By a News Reporter-Staff News Editor at Life Science Weekly -- Current study results on Gram-Positive Bacteria have been published. According to news reporting from Columbus, Ohio, by NewsRx journalists, research stated, "Use of bacteriocins in food preservation has received great attention in recent years. The goal of this study is to characterize enterocin RM6 from Enterococcus faecalis OSY-RM6 and investigate its efficacy against Listeria monocytogenes in cottage cheese."
The news correspondents obtained a quote from the research from Ohio State University, "Enterocin RM6 was purified from E. faecalis culture supernatant using ion exchange column, multiple C18-silica cartridges, followed by reverse-phase high-performance liquid chromatography. The molecular weight of enterocin RM6 is 7145.0823 as determined by mass spectrometry (MS). Tandem mass spectrometry (MS/MS) analysis revealed that enterocin RM6 is a 70-residue cyclic peptide with a head-to-tail linkage between methionine and tryptophan residues. The peptide sequence of enterocin RM6 was further confirmed by sequencing the structural gene of the peptide. Enterocin RM6 is active against Gram-positive bacteria, including L. monocytogenes, Bacillus cereus, and methicillin-resistant Staphylococcus aureus (MRSA). Enterocin RM6 (final concentration in cottage cheese, 80 AU/mL) caused a 4-log reduction in population of L. monocytogenes inoculated in cottage cheese within 30 min of treatment."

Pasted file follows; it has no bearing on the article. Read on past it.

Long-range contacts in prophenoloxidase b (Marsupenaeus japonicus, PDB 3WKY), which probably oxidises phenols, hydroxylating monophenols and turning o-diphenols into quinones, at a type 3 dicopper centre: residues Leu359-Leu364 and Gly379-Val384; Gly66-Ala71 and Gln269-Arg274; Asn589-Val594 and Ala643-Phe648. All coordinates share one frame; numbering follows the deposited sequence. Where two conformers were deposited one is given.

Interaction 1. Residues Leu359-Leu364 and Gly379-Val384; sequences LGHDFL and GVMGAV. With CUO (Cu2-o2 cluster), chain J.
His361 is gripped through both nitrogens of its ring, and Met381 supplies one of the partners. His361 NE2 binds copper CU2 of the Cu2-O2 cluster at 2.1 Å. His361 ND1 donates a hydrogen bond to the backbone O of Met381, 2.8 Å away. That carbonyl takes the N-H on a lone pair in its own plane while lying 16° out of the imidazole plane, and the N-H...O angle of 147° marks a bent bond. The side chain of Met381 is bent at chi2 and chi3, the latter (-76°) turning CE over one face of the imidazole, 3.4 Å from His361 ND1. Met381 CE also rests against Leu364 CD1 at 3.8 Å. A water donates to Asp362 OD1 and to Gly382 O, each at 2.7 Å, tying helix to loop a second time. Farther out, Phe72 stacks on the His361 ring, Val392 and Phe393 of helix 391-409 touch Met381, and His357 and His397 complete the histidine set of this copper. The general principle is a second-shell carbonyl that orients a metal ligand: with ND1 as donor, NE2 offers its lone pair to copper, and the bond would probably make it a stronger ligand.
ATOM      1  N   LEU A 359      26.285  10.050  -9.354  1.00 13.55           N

According to the news reporters, the research concluded: "Therefore, enterocin RM6 has potential applications as a potent antimicrobial peptide against foodborne pathogens in food."
For more information on this research see: Characterization and application of enterocin RM6, a bacteriocin from Enterococcus faecalis. Biomed Research International, 2013;2013():206917 (see also Gram-Positive Bacteria).
Our news journalists report that additional information may be obtained by contacting E. Huang, Dept. of Food Science and Technology, The Ohio State University, Columbus, OH 43210, United States. Additional authors for this research include L. Zhang, Y.K. Chung, Z. Zheng and A.E Yousef.
Keywords for this news article include: Ohio, Columbus, Bacteriocins, United States, Enterococcaceae, Bacterial Proteins, Enterococcus faecalis, Gram Positive Bacteria, Gram-Positive Bacteria, North and Central America, Pore Forming Cytotoxic Proteins.
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